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Q&A: Coronavirus (COVID-19) Shutdowns & Veterinary Practices

Lance M. Roasa, DVM, MS, JD, The Roasa Law Group, Omaha, Nebraska

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Published Tuesday, March 24, 2020, at 5:00 PM EST

As shelter in place is mandated in more states every day, veterinary teams face questions about what these mandates mean for their practices. Lance Roasa, practicing lawyer and veterinary practice owner, decodes some of these mandates for veterinary practices.

Are veterinary practices considered essential services in a “shelter-in-place” situation? Who decides? Is that decision made on a state-by-state basis?

Short answer: it depends. The designation of “essential” depends on the exact order issued by the state and local governments. The American regulatory system is a highly fragmented patchwork of laws and regulations. State, city, county, and local public health departments that have varied responsibilities in each state, and the determination depends on the exact definition of “essential services” that are exempted from the shelter-in-place orders.

Being deemed as an essential service and being exempt from mandatory shut-downs does not mandate that a practice stays open. If deemed necessary for the health of the team and the public, practice leadership may choose to close and shelter in place.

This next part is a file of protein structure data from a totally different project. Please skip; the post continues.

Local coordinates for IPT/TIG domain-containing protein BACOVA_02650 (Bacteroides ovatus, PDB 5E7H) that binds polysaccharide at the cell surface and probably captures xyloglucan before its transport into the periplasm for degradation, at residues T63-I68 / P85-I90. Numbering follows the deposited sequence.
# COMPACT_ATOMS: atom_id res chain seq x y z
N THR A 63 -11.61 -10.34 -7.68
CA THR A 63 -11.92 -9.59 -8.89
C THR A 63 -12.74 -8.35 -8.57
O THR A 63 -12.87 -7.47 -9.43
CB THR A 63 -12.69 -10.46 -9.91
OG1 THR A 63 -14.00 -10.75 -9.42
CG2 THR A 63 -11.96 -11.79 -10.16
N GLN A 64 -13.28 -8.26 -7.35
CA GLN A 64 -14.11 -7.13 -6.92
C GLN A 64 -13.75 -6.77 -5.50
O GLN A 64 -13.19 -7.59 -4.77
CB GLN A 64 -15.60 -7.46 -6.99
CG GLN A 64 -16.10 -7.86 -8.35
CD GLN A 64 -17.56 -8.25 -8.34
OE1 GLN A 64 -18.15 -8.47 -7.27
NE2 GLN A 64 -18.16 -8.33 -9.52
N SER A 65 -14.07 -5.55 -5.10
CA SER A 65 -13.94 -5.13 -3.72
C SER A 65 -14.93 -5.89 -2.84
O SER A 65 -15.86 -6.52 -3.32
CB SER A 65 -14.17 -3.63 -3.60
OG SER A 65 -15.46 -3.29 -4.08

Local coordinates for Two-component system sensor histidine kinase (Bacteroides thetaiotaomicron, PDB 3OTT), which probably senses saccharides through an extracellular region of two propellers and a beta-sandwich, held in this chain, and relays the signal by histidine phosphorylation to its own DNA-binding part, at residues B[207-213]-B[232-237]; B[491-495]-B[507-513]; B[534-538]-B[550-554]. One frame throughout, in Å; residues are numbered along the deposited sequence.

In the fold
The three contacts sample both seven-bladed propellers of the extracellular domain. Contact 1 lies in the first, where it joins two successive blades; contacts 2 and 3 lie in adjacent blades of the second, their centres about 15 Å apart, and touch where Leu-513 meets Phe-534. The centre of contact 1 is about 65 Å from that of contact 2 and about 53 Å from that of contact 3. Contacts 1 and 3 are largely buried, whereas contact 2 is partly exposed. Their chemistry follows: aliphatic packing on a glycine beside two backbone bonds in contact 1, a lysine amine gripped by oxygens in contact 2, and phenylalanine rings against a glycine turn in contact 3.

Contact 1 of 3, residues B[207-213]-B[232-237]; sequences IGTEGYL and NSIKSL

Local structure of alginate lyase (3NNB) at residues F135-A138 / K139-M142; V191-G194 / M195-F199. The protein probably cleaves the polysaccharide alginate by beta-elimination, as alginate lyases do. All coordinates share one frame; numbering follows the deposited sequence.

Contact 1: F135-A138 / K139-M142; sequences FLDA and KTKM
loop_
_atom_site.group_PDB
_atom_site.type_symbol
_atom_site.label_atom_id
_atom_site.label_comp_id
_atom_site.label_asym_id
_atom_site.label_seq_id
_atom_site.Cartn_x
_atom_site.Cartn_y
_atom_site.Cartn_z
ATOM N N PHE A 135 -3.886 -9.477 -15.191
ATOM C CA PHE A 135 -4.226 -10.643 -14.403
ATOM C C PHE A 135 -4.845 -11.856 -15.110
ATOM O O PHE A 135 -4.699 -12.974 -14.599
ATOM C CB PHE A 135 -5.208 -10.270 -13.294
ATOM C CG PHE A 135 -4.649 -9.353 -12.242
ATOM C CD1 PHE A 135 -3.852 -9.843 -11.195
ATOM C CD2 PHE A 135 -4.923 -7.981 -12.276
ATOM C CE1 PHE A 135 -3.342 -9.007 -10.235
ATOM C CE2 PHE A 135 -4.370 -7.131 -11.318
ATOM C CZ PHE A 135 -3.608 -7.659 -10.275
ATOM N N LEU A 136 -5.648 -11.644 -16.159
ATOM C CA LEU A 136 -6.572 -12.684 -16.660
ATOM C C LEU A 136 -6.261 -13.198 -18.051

San Francisco’s Public Health Order is an example of veterinary practices deemed essential and exempted from shelter-in-place measures. New York’s Non-Essential Work Mandate is an example of veterinary practices initially being not exempt but later deemed essential through further guidance.

As more shelter-in-place public health orders are enacted by the patchwork of local governments, veterinarians should read orders closely and look for such terms as Animal Health Services, Veterinary Practices, or Veterinarians included in cited healthcare operations.

Even if veterinarians are not included in an original public health order, those that are included in the food supply, public health, or other human health related services would have a good possibility to apply for an exception to the order. Although the contact for an exception will vary by state, a good place to start is local law enforcement or the local public health department.

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Are veterinary team members, including veterinarians, considered healthcare workers?

Veterinary team members are not traditionally considered healthcare workers under CDC or Department of Labor guidance; however, since COVID-19 has zoonotic origins, veterinarians could conceivably be wrapped into specific guidance. Without specific citations of veterinarians or veterinary practices, there should not be an assumption that veterinary team members are included in details pertaining to healthcare workers. 

For global readers, a calculator to convert laboratory values, dosages, and other measurements to SI units can be found here.

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